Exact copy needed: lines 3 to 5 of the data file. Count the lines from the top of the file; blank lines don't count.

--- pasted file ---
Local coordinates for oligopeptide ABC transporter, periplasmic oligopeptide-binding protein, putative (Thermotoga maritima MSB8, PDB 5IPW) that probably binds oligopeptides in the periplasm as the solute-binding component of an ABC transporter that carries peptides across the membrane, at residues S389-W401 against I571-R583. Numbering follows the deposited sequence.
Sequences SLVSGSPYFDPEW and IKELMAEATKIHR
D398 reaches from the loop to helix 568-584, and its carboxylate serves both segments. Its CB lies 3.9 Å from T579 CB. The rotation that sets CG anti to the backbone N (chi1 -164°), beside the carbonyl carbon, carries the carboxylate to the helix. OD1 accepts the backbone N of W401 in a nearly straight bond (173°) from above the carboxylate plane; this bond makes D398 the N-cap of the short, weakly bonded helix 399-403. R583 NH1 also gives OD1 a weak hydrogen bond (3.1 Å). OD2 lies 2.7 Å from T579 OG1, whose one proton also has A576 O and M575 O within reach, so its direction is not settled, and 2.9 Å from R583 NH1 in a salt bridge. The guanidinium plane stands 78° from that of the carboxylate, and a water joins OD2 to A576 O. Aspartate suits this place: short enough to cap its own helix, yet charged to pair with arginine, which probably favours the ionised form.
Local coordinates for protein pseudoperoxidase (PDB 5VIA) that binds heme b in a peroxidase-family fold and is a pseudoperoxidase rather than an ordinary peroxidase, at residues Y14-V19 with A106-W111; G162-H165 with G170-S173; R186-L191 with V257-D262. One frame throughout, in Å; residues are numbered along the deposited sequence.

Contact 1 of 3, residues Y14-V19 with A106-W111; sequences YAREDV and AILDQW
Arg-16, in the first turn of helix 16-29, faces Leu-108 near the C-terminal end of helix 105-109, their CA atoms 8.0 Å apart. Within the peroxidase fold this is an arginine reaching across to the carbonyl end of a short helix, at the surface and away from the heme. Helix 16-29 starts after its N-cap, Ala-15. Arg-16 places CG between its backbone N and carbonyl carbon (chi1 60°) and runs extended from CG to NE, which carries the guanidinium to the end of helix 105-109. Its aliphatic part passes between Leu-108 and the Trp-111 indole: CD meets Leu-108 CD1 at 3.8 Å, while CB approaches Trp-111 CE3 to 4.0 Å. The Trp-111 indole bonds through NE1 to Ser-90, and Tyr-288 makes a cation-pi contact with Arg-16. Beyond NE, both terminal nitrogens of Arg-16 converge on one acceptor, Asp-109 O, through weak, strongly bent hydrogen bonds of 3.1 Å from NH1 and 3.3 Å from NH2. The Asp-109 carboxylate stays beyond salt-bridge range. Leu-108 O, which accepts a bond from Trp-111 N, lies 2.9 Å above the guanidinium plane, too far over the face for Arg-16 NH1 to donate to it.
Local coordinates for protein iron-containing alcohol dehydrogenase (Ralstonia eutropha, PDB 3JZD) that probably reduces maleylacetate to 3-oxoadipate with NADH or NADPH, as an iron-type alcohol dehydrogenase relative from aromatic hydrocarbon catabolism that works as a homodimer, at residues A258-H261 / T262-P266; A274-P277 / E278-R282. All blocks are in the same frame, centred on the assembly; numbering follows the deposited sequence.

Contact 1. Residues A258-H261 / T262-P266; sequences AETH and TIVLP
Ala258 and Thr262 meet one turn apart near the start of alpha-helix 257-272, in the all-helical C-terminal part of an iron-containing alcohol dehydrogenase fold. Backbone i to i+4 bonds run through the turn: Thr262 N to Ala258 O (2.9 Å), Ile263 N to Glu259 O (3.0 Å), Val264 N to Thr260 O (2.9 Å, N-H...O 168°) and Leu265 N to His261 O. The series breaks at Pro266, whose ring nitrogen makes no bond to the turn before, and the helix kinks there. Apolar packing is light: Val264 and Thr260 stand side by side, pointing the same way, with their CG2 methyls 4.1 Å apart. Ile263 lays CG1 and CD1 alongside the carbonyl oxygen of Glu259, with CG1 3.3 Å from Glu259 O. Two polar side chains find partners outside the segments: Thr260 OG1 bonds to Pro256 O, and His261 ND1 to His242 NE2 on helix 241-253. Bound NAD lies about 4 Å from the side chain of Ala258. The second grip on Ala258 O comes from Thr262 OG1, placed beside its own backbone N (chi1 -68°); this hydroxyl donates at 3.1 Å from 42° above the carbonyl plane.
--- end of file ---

D398 reaches from the loop to helix 568-584, and its carboxylate serves both segments. Its CB lies 3.9 Å from T579 CB. The rotation that sets CG anti to the backbone N (chi1 -164°), beside the carbonyl carbon, carries the carboxylate to the helix. OD1 accepts the backbone N of W401 in a nearly straight bond (173°) from above the carboxylate plane; this bond makes D398 the N-cap of the short, weakly bonded helix 399-403. R583 NH1 also gives OD1 a weak hydrogen bond (3.1 Å). OD2 lies 2.7 Å from T579 OG1, whose one proton also has A576 O and M575 O within reach, so its direction is not settled, and 2.9 Å from R583 NH1 in a salt bridge. The guanidinium plane stands 78° from that of the carboxylate, and a water joins OD2 to A576 O. Aspartate suits this place: short enough to cap its own helix, yet charged to pair with arginine, which probably favours the ionised form.
Local coordinates for protein pseudoperoxidase (PDB 5VIA) that binds heme b in a peroxidase-family fold and is a pseudoperoxidase rather than an ordinary peroxidase, at residues Y14-V19 with A106-W111; G162-H165 with G170-S173; R186-L191 with V257-D262. One frame throughout, in Å; residues are numbered along the deposited sequence.

Contact 1 of 3, residues Y14-V19 with A106-W111; sequences YAREDV and AILDQW